You don’t have to manage it all alone. If you’re still attached to the ‘I’ve got to keep going!’ mentality, think about this: every time you acknowledge that you need support you empower someone else to do the same.
You don’t have to struggle in isolation. By starting a conversation about stress, you provide a way for other people to break their silence too. Which means you feel less lonely and will have more people around you who get it.
This is important: if you notice your health is being affected, do seek medical help. You are important and your health is important. Your GP has a duty to listen.
2. Say no
One of the things my clients struggle with is letting go of people-pleasing. Often, they have an internal script in which they have to ‘handle it’ or ‘do it all’ in order to feel worthy. Sound familiar? It’s time to let that script go. You have nothing to prove.
Of all the times in your life, this is the one to put yourself first. This is the time to be clear about what you’ll take on and what you don’t have capacity for. It’s fine to let your standards drop a little. Your children won’t suffer if they have a little more TV and frozen pizza than usual. You do not have to say yes everytime someone asks for a favour.
Treat it as a game: give yourself the mission of saying no to something each week. Think of it as developing a muscle. And, remember, every time you say ‘no’ you are saying ‘yes’ to something else. And this time you are saying ‘yes’ to looking after your health.
3. Move your body
We hold tension in our body. I’m not going to pretend that going to a yoga class or booking a massage will make everything go away. But moving your body will help you feel better, and can help improve your physical health too.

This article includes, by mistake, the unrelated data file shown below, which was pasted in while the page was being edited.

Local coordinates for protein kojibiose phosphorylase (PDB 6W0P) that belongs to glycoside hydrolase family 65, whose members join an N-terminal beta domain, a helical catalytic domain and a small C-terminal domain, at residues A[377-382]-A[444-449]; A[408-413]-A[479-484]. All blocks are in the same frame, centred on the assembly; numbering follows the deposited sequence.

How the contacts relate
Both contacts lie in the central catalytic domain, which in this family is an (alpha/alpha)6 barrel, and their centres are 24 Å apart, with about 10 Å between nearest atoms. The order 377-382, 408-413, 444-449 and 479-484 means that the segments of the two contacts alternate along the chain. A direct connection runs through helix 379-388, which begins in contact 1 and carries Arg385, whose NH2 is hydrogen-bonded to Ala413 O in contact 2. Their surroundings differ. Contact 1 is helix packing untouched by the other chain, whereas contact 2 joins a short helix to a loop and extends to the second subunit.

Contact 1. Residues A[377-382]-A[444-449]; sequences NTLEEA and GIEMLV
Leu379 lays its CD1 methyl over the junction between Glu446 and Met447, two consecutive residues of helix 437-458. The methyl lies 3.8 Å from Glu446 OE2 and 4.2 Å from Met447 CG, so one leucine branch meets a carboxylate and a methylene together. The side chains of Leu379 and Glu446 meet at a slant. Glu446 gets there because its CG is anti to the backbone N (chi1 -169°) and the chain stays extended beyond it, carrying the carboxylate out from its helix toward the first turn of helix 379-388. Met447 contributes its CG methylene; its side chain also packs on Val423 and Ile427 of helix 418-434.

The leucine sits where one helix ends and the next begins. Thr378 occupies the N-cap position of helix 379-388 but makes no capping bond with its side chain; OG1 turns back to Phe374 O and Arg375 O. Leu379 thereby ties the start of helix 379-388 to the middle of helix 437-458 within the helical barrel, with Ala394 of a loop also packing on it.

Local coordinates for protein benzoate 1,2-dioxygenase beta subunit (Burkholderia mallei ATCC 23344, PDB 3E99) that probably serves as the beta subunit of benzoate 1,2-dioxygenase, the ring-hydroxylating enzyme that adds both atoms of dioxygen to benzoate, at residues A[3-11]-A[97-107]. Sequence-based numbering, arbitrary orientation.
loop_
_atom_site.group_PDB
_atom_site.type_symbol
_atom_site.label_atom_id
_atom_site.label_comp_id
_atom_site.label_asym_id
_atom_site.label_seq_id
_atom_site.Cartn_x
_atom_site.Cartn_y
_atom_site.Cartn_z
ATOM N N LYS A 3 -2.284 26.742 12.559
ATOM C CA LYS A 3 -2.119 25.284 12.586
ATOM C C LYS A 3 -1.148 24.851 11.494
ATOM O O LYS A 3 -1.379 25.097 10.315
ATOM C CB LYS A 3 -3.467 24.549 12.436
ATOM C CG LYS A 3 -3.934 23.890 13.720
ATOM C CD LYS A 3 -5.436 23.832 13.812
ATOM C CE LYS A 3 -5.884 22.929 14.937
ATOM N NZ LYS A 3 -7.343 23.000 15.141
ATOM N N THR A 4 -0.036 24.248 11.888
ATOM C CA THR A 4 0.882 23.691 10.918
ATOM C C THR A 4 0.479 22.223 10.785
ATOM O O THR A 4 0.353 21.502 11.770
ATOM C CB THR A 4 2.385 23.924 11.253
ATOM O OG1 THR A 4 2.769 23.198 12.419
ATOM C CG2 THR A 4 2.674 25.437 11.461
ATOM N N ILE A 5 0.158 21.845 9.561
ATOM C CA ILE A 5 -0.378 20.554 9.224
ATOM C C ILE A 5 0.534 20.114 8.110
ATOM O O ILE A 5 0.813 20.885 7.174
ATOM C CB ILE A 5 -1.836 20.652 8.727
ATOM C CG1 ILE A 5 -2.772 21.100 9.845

So try and fit movement into your routine as much as possible. If you’ve got into the habit of eating lunch at your screen, go for a quick walk instead. If you have the resources to book a massage, do it! I bet you have no problem buying nice things for your children or your loved ones… so just add yourself to the list of people you can buy nice things for.
A massage, swim or yoga class can help you feel calmer and help your body release tension. Which will make all the stresses you have to manage easier to cope with, creating a virtuous circle rather than a negative spiral.
Get the divorce guidance you need
One of the biggest problems with divorce is not knowing what to do next. That uncertainty creates worry that keeps you up all night. And then your energy is used up getting through the day, and worrying some more.
When you join The Absolute Academy you get access to Get Divorce Ready, the ultimate guide to divorce. No more guesswork about what you need to consider, when to contact a solicitor, how to approach your finances… it’s all laid out for you. And, even better, you have me and my team on hand to answer any questions about your specific situation.
Knowing you have somewhere to turn in itself is a massive relief. And knowing you can save yourself thousands of pounds, as well as months of stress makes it even more of a must-have.
Come and join me and the women who are taking charge of their divorce today!
Join The Absolute Academy here
Emma Heptonstall, the Divorce Alchemist is the author of the Amazon best-selling book How to be a Lady Who Leaves, the Ultimate Guide to Getting Divorce Ready. A former lawyer, Emma is a family mediator and founder of Get Divorce Ready the online self-study and group programmes. Emma has been featured on BBC Radio, The Telegraph, the iPaper and in Marie Claire Magazine. Emma is also the host of The Six Minute Divorce Podcast. To find out more visit www.emmaheptonstall.com